New Delhi: India’s stock markets plunged on Monday morning, triggering technical limits that halted trading for 45 minutes.
The Sensex tanked by 10% or nearly 3,000 points to hit 26,924 before trading was stopped. The Nifty50 index similarly fell 842 points, or 9.63%, to 7,903.
This is the second instance of a halt in trading in the Indian markets in a span of 10 days. Earlier, on March 13, the Nifty hit the lower circuit in opening deals for the first time since May 2009.
Although the markets saw an across-the-board selling, bank and auto stocks were the worst-hit. The Nifty Bank index was down 12.7%. Axis Bank and ICICI Bank both plunged over 10% each while Maruti Suzuki India was down 9.7%.
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In the broader market, the S&P BSE MidCap index was trading with 6.9%cut and the S&P BSE SmallCap index was down 6.4%.
Trading will likely resume at 10:57 am. A ‘circuit breaker’, which is what stopped trading, is a mechanism which is triggered when the price fluctuation moves beyond a threshold value stipulated by the stock exchange. The index-based market-wide circuit breaker system applies at three stages of the index movement, either way, i.e. at 10%, 15% and 20%. These circuit breakers when triggered bring about a coordinated trading halt in all equity and equity derivative markets nationwide. The market-wide circuit breakers are triggered by the movement of either the BSE Sensex or the Nifty50, whichever is breached earlier, explains National Stock Exchange (NSE).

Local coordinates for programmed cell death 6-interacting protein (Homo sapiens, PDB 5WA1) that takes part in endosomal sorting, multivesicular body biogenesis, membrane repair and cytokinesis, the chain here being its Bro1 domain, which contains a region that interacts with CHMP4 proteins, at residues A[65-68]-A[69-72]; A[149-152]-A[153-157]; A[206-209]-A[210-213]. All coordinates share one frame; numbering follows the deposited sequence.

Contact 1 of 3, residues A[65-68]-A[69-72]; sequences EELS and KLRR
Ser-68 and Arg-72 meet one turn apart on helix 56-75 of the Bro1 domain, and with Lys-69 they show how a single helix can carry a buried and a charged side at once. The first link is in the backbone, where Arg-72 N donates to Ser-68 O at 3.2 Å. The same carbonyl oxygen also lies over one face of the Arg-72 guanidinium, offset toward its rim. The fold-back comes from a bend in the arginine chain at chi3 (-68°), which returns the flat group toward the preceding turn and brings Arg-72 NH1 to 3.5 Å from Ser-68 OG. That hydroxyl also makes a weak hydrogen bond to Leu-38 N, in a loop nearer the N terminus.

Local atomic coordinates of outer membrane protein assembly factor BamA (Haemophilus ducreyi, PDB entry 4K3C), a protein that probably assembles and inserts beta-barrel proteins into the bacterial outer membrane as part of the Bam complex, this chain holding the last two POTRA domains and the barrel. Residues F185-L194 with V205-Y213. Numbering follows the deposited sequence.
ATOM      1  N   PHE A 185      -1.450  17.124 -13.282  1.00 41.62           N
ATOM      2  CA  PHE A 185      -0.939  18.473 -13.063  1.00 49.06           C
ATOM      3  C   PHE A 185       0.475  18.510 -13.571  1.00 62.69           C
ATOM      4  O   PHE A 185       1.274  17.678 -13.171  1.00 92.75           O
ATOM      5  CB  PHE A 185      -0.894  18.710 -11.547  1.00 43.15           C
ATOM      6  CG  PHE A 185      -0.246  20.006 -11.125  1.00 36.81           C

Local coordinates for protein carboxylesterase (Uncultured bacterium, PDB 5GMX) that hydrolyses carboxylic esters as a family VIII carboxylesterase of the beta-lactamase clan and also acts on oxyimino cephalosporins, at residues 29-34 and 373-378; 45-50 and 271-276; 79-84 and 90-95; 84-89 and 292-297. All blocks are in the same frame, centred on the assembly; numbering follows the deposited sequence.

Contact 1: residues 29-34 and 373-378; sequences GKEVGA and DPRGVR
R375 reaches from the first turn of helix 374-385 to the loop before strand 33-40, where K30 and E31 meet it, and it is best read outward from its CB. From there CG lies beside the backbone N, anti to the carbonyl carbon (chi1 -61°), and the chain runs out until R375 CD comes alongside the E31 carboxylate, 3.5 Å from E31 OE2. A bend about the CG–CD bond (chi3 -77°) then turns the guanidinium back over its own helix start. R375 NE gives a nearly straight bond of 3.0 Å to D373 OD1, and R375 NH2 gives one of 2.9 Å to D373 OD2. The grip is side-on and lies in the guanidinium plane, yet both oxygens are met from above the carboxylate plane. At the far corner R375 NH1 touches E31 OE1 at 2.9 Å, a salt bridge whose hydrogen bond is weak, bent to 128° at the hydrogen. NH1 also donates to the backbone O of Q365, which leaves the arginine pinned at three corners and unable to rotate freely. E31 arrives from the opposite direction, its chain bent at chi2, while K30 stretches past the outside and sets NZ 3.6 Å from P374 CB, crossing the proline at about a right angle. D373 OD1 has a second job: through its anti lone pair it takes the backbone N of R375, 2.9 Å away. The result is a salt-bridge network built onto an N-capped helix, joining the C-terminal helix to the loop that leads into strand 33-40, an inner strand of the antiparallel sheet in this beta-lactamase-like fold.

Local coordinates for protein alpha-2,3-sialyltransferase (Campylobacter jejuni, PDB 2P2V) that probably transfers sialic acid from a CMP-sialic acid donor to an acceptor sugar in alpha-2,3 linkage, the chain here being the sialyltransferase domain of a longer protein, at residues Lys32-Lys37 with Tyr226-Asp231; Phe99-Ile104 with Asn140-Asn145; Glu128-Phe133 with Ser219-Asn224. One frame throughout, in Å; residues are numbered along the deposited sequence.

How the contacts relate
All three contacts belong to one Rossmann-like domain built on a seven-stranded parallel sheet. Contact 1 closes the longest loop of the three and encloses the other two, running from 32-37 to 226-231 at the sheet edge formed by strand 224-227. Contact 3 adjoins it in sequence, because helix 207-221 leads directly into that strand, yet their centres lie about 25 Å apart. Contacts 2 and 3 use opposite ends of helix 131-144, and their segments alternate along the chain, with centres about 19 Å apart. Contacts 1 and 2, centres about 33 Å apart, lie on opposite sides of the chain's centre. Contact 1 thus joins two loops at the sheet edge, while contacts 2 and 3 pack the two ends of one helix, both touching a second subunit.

On the global front, Asian shares sank as a rising tide of national lockdowns threatened to overwhelm policymakers’ frantic efforts to cushion what is likely to be a deep global recession. MSCI’s broadest index of Asia-Pacific shares outside Japan lost 3.8%, with New Zealand’s market shedding a record 10% as the government closed all non-essential businesses.
In commodities, oil prices fell.
Brent crude futures fell $1.09, or 4%, to $25.89 a barrel by 0209 GMT. West Texas Intermediate (WTI) crude futures was down 15 cents, or 0.7%, at $22.48 a barrel, said a Reuters report.
(With inputs from agencies and Business Standard)